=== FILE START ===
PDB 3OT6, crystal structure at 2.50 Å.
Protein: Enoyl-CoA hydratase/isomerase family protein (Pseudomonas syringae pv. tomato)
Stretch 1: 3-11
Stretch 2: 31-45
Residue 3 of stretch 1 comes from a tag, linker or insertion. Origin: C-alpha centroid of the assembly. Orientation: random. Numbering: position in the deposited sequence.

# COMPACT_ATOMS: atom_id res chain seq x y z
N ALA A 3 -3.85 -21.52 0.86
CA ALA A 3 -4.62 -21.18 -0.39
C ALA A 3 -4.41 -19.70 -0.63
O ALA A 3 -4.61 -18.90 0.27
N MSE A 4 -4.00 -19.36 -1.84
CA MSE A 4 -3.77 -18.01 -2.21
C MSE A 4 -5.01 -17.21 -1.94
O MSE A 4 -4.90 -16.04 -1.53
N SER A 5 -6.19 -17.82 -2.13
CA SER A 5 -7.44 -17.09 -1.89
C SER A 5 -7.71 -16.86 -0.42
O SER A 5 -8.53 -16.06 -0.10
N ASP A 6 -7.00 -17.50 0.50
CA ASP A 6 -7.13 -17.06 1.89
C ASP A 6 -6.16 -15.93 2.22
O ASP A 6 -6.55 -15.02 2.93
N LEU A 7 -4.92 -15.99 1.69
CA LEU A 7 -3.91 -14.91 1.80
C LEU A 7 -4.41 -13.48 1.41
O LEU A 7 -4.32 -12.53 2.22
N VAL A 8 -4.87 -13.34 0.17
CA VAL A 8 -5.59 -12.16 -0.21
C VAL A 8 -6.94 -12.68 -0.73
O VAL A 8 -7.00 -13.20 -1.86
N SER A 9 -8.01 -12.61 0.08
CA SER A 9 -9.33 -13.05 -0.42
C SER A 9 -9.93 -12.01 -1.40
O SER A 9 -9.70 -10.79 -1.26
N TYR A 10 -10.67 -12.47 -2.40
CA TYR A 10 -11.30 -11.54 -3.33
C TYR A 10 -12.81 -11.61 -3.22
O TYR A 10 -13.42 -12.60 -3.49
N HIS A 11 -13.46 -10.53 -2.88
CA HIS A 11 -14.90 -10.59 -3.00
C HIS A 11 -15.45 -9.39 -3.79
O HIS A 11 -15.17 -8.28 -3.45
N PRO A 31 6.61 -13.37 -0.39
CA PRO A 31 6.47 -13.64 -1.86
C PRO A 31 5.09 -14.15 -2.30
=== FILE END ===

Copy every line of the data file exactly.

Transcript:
PDB 3OT6, crystal structure at 2.50 Å.
Protein: Enoyl-CoA hydratase/isomerase family protein (Pseudomonas syringae pv. tomato)
Stretch 1: 3-11
Stretch 2: 31-45
Residue 3 of stretch 1 comes from a tag, linker or insertion. Origin: C-alpha centroid of the assembly. Orientation: random. Numbering: position in the deposited sequence.

# COMPACT_ATOMS: atom_id res chain seq x y z
N ALA A 3 -3.85 -21.52 0.86
CA ALA A 3 -4.62 -21.18 -0.39
C ALA A 3 -4.41 -19.70 -0.63
O ALA A 3 -4.61 -18.90 0.27
N MSE A 4 -4.00 -19.36 -1.84
CA MSE A 4 -3.77 -18.01 -2.21
C MSE A 4 -5.01 -17.21 -1.94
O MSE A 4 -4.90 -16.04 -1.53
N SER A 5 -6.19 -17.82 -2.13
CA SER A 5 -7.44 -17.09 -1.89
C SER A 5 -7.71 -16.86 -0.42
O SER A 5 -8.53 -16.06 -0.10
N ASP A 6 -7.00 -17.50 0.50
CA ASP A 6 -7.13 -17.06 1.89
C ASP A 6 -6.16 -15.93 2.22
O ASP A 6 -6.55 -15.02 2.93
N LEU A 7 -4.92 -15.99 1.69
CA LEU A 7 -3.91 -14.91 1.80
C LEU A 7 -4.41 -13.48 1.41
O LEU A 7 -4.32 -12.53 2.22
N VAL A 8 -4.87 -13.34 0.17
CA VAL A 8 -5.59 -12.16 -0.21
C VAL A 8 -6.94 -12.68 -0.73
O VAL A 8 -7.00 -13.20 -1.86
N SER A 9 -8.01 -12.61 0.08
CA SER A 9 -9.33 -13.05 -0.42
C SER A 9 -9.93 -12.01 -1.40
O SER A 9 -9.70 -10.79 -1.26
N TYR A 10 -10.67 -12.47 -2.40
CA TYR A 10 -11.30 -11.54 -3.33
C TYR A 10 -12.81 -11.61 -3.22
O TYR A 10 -13.42 -12.60 -3.49
N HIS A 11 -13.46 -10.53 -2.88
CA HIS A 11 -14.90 -10.59 -3.00
C HIS A 11 -15.45 -9.39 -3.79
O HIS A 11 -15.17 -8.28 -3.45
N PRO A 31 6.61 -13.37 -0.39
CA PRO A 31 6.47 -13.64 -1.86
C PRO A 31 5.09 -14.15 -2.30